To define the histological diagnosis, treat the patient’s symptoms, and decompress his brain stem, EES was performed using intraoperative MRI. A rapid pathological diagnosis was planned to determine the radicality of resection depending on the tumor malignancy. Nerve integrity monitoring (NIM, Medtronic, Minneapolis, MN, USA) was used to localize the lower cranial nerves (IX, XI, and XII). After dissection of the nasal septal mucosa and wide sphenoidotomy with drilling of the anterior wall, septum, and inferior wall of the sphenoid sinus, the upper part of the tumor was exposed. The tumor seemed to have no typical feature of chordoma or chondrosarcoma, rather of schwannoma. Rapid pathology of a specimen from this part of the tumor revealed no malignant findings and features of typical schwannoma. Considering the intraoperative findings and pathological result, not radical but maximum safe resection was intended. Subsequently, a left transmaxillary-transpterygoid approach with dissection of the nasopharyngeal mucosa was performed to expand the surgical field laterally and caudally. The left Vidian nerve and artery were cauterized and cut, and the contents of the left pterygopalatine fossa were lateralized to facilitate resection of the left medial pterygoid plate. The nasopharyngeal mucosa was incised in an inverted U-shape, dissected, and caudally reflected with a monopolar electrocautery to expose the lower clivus. The bone overlying the left paraclival carotid artery was removed, and the fibrocartilaginous tissue attached to the internal carotid artery (ICA) and Eustachian tube around the foramen lacerum was disconnected to enable mobility of these structures [ Figure 2a ]. The tumor in the jugular tubercle and occipital condyle behind the ICA and Eustachian tube were resected. The cortical bone in the clivus was thinned, and the cancellous bone was replaced by the tumor [ Figure 2b ]. The tumor was tanned and gray-yellowish, soft and fragile in most parts, and easily dissected from the clival dura. The left cranial nerve IX, X, or XI was observed at the rostral margin of the tumor around the jugular foramen during tumor removal [ Figure 2c ]. After resecting most of the tumor, we performed an intraoperative MRI scan, which showed a residual tumor lateral to the left occipital condyle and a small intradural tumor adjacent to the medulla oblongata. These tumors were additionally excised, except for the most lateral part. Subsequently, the arachnoid membrane appeared to be bulging from the dural defect and cerebrospinal fluid leak was repaired with Gelfoam (Pfizer, New York, NY, USA) and DuraGen (Integra LifeSciences, Princeton, NJ, USA). Finally, the surgical field was covered with the nasopharyngeal mucosa and harvested sphenoid sinus mucosal flap [ Video 1 ].

Figure 2:

Intraoperative findings of transmaxillary-pterygoid approach combined with translacerum approach. (a) Intraoperative endoscopic view showing the area around the left internal carotid artery (ICA) at the foramen lacerum. (b) The cancellous bone of the clivus is replaced by the grey-yellowish tumor. (c) Cranial nerve IX, X, or XI (white arrow) is seen at the rostral margin of the tumor around the jugular foramen.


Video 1

The histopathological findings revealed typical schwannoma, which showed spindle cells arranged in a palisading pattern with Verocay bodies (Antoni A) and a small number of tumor cells dispersed in edematous stroma (Antoni B). The tumor cells were positive for S100 protein, and the prevalence of Ki-67 positive cells was <1%. Based on the histology, preoperative MRI, and intraoperative findings, the tumor was considered an intraosseous schwannoma in the clivus.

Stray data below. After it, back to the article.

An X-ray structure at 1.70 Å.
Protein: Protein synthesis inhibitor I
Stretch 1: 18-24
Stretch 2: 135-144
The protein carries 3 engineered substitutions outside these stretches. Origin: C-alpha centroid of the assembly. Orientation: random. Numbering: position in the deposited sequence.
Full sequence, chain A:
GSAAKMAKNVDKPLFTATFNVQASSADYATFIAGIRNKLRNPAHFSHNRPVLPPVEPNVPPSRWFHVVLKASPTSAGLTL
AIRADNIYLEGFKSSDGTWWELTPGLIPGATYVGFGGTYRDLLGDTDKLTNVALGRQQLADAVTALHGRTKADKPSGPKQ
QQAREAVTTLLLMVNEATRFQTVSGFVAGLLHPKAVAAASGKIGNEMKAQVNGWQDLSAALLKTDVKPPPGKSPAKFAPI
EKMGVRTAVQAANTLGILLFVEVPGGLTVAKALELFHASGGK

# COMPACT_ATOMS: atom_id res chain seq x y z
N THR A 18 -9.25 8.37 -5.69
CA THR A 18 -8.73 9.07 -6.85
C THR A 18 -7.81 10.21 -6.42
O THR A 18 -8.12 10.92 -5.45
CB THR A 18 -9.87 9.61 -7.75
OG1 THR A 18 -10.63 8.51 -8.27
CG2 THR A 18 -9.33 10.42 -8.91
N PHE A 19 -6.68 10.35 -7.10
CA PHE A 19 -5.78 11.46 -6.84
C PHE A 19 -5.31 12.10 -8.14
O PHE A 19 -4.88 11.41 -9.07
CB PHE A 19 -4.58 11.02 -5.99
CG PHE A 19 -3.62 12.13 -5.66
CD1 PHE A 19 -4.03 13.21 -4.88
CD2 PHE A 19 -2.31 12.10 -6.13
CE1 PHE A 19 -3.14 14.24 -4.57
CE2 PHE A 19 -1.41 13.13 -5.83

Postoperative MRI showed subtotal resection of the tumor with successful decompression of the brain stem with a small residual tumor lateral to the occipital condyle [ Figures 3a and b ]. Nine days after the surgery, the patient was discharged without complications, including new neurological deficits. The preoperative IX, X, XI, and XII cranial nerve palsies remained unchanged. The residual tumor showed no growth as observed through MRI 1 year after the surgery.

Figure 3:

Postoperative magnetic resonance imaging. (a and b) Axial and sagittal T1-weighted imaging with gadolinium enhancement shows subtotal resection of the tumor. The residual tumor is found behind the internal carotid artery lateral to the left occipital condyle (white arrow).



Intraosseous schwannomas are rare, because there are very few sensory nerves in bone,[ 7 , 22 ] and several cases of intraosseous schwannoma have been reported. However, intraosseous schwannomas in the clivus have not been reported, and preoperative radiological diagnosis is extremely difficult, because it mimics clival chordoma. In the current case, the lesion was successfully resected using EES.

Origin of the tumor

Intraosseous schwannomas frequently occur in the mandible, sacrum, long bone, and vertebrae.[ 7 , 22 ] Seventeen cases of intraosseous schwannomas of the skull have been previously reported [ Table 1 ]. The sites affected by the tumor were the petrous bone in eight cases,[ 8 , 11 , 20 , 23 , 25 , 29 , 30 ] frontal bone in three,[ 1 , 4 , 9 ] occipital bone in two,[ 4 , 17 ] parietal bone in one,[ 7 ] frontoparietal bone in one,[ 14 ] fronto-orbital bone in one,[ 26 ] and spheno-orbital bone in one.[ 6 ] To the best of our knowledge, schwannomas involving the clivus have not yet been reported. The origin of the tumor is presumed on the basis of the tumor location on imaging and neurological and intraoperative findings.[ 8 , 14 , 25 , 30 ] Three mechanisms of schwannomas involving the bone are proposed as follows: extraosseous tumors erode bone secondarily; tumors arise in the center of bones; and tumors arise and grow in the nutrient canal, which forms a dumbbell-shaped configuration.[ 5 ] Intraosseous schwannomas are commonly defined when all parts of the tumor are located within the bone. However, the term “intraosseous schwannomas” is not precisely defined,[ 34 ] and several authors defined tumors mainly located in intraosseous region as intraosseous schwannomas, even if the tumors were associated with extraosseous invasion.[ 13 , 21 , 34 ] In our case, the tumor was mainly located in the clivus; therefore, it was defined as an intraosseous schwannoma, although a small part of the tumor was in the extraosseous region. In addition, the tumor protruded toward the medulla oblongata along with the hypoglossal nerve and expanded the hypoglossal canal as observed through preoperative MRI; therefore, it appeared to originate from the hypoglossal nerve. Arnold’s nerve, which is a branch of the vagal nerve, was also considered an origin of the tumor, because this nerve runs in the petrous bone; however, this nerve did not appear to be the origin of the tumor in our case based on the site of intradural tumor extension along the hypoglossal nerve. Thus, the origin of the tumor was not clearly defined, but the hypoglossal nerve was the most plausible origin in our patient.